Permanent justice center needed, awaiting funding

By Chief Justice Herb Yazzie
August 23, 2012

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t appears the Legislative Branch through the Resources and Development Committee is embarking on important discussions with the Navajo people regarding the needs of the nation. We at the Judicial Branch are asking that the leaders and the public remain mindful of the needs of their communities and our nation regarding facilities for our justice system.

Through history, courthouses have been a symbol of justice, independence and self-governance. They are a reflection of the community and its social and economic sustainability. The Navajo Nation's court system itself is a source of pride for our people and the nation. However, at this time, our court facilities are in a state of crisis.

The Navajo Nation took control of our judicial system in 1959 at a time when other governments were attempting to assert their authority over our people. Though our court system is highly regarded, many of our courts have operated out of substandard facilities for years. While the construction of the Crownpoint and Tuba City justice centers are nearing completion utilizing Recovery Act funding and a loan taken by the Navajo Nation, other judicial facilities remain temporary, non-existent, or condemned.

Firstly, it is well-known that the Supreme Court has never had a permanent location. We have conducted hearings at whatever locations are available to us. Our staff members have been split between two locations since January 2008. It is time for the Navajo people to have a Supreme Court building to call their own.

There is now an architectural design for a Supreme Court complex that incorporates our Dine' teachings. For example, the hearing room will be shaped as a hogan and not as a Western-style courtroom. Peacemaking sessions will also have a similar design. This design is instrumental in applying Dine' Fundamental Law.

The estimate to construct the Supreme Court complex, which would also include the Administrative Offices of the Courts and the Peacemaking Program, is about $15 million. The complex is construction-ready. However, funding remains the challenge. Drawings have been submitted to the proper entities and we are finalizing permit reviews. When funding is obtained, we can quickly proceed to bidding.

Also of urgent importance is the need to relocate the Window Rock District Court. District court staff must be relocated due to safety and health issues with the current building. The district court provides direct services to the public with a staff of approximately 20 personnel. The Window Rock District Court had a caseload of 8,662 cases in Fiscal Year 2011.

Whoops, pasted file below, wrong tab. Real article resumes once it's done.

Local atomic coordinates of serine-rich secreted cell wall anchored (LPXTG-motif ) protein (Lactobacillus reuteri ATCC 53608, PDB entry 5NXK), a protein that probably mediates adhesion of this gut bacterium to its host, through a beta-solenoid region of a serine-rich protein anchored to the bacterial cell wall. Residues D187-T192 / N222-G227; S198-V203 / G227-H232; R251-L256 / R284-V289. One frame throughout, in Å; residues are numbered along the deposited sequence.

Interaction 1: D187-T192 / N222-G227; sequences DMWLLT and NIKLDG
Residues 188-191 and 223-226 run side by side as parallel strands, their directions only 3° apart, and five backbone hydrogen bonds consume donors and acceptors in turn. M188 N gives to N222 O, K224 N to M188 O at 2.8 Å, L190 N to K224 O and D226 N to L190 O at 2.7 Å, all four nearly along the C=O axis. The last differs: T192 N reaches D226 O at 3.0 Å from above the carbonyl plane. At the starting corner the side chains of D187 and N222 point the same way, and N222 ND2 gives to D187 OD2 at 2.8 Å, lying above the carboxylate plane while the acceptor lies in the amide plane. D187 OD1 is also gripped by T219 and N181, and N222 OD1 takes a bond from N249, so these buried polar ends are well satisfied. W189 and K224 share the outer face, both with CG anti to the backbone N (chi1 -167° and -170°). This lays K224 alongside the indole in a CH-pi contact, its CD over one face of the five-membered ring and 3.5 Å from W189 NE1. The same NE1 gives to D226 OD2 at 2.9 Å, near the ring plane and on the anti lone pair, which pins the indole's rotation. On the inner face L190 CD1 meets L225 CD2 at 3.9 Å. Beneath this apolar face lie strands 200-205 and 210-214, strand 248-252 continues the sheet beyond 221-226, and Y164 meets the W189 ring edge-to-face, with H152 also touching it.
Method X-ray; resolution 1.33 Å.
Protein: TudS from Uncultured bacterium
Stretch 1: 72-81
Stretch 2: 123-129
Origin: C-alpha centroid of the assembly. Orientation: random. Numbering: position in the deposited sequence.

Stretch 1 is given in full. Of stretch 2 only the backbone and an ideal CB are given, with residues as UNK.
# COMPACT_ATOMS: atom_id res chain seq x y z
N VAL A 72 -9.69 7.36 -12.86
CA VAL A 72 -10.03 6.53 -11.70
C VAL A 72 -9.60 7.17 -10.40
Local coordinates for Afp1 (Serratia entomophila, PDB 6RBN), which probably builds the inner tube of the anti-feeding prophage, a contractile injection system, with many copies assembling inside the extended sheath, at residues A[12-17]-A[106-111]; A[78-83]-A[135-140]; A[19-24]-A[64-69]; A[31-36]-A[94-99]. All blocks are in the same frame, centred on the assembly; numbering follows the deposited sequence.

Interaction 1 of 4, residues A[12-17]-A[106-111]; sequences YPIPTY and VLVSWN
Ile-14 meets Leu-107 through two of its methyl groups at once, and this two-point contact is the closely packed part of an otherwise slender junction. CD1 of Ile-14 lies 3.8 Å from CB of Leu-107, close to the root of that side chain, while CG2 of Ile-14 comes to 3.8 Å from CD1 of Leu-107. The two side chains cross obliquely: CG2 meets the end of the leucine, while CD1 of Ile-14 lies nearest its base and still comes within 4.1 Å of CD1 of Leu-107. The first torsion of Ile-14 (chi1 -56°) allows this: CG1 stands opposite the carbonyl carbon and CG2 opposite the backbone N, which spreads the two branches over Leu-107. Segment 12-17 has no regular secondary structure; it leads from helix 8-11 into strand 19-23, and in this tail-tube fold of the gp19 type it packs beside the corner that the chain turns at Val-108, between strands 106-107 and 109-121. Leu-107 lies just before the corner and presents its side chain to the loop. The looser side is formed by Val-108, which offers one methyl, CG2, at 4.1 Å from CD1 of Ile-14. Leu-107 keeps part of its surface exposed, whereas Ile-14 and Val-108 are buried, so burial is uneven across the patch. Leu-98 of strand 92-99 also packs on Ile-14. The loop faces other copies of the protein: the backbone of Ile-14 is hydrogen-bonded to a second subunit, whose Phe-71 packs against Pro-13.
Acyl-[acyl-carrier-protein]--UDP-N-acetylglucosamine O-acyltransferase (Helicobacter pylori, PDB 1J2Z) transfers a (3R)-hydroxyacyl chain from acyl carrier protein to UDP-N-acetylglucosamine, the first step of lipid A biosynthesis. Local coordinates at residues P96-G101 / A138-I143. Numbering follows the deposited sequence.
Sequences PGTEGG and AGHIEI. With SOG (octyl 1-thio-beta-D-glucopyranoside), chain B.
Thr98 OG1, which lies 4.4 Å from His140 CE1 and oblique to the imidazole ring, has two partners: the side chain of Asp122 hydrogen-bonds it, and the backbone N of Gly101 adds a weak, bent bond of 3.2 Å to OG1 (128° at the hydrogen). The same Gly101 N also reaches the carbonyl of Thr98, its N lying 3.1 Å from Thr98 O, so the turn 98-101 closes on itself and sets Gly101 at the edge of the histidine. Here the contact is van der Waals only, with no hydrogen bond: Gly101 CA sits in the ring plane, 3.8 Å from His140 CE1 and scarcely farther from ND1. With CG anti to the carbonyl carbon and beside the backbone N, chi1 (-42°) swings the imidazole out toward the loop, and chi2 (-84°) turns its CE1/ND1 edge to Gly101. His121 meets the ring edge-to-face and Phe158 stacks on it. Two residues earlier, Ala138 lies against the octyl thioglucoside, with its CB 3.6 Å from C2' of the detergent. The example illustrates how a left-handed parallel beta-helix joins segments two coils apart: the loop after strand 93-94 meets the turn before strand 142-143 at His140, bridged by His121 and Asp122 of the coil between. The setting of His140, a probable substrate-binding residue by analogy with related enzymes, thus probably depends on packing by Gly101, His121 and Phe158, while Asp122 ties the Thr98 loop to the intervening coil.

The court has had to reduce operation hours and move operations to the building at the junction of Highway 264 and Route 12 once temperatures reach unsafe levels in the current facility. The change in operational hours has been in effect since June 22 due to a broken cooling system and based on a recommendation from the Navajo Occupational Safety and Health Administration.

The problems with the Window Rock District Court building are not new. In July 2010, the Indian Health Service Office of Environmental Health detailed further problems with the facility, including asbestos. The roof of the building often leaks causing interior damage and growth of mold.

The report from I.H.S. also stated that the current courthouse/police station has concrete beams and columns that are severely deteriorated. For the safety of the general public and employees, the building must also be brought up to National Fire Protection Association and handicap accessibility standards. These are all issues that affect not only staff, but members of the public who must utilize our courts. The entire operation for the Window Rock District Court must find a suitable location to continue to offer services to the public.

Additionally, in May of this year, the Dzi Yijiin Judicial District was established as the eleventh judicial district. It is based in Pinon and serves Black Mesa, Blue Gap-Tachee, Forest Lake, Hardrock, Low Mountain, Pinon and Whippoorwill chapters. The new district has no facilities, and now operates temporarily out of a site at the Pinon Community School.

In the next fiscal year, the Judicial Branch will have a district court judge, three court clerks and an office technician stationed at this new judicial district. The chapter and community continue to seek funding for a permanent justice center to include the court, detention and law enforcement. The design for this facility is nearly completed and construction funding for a permanent facility is necessary for this new judicial district.

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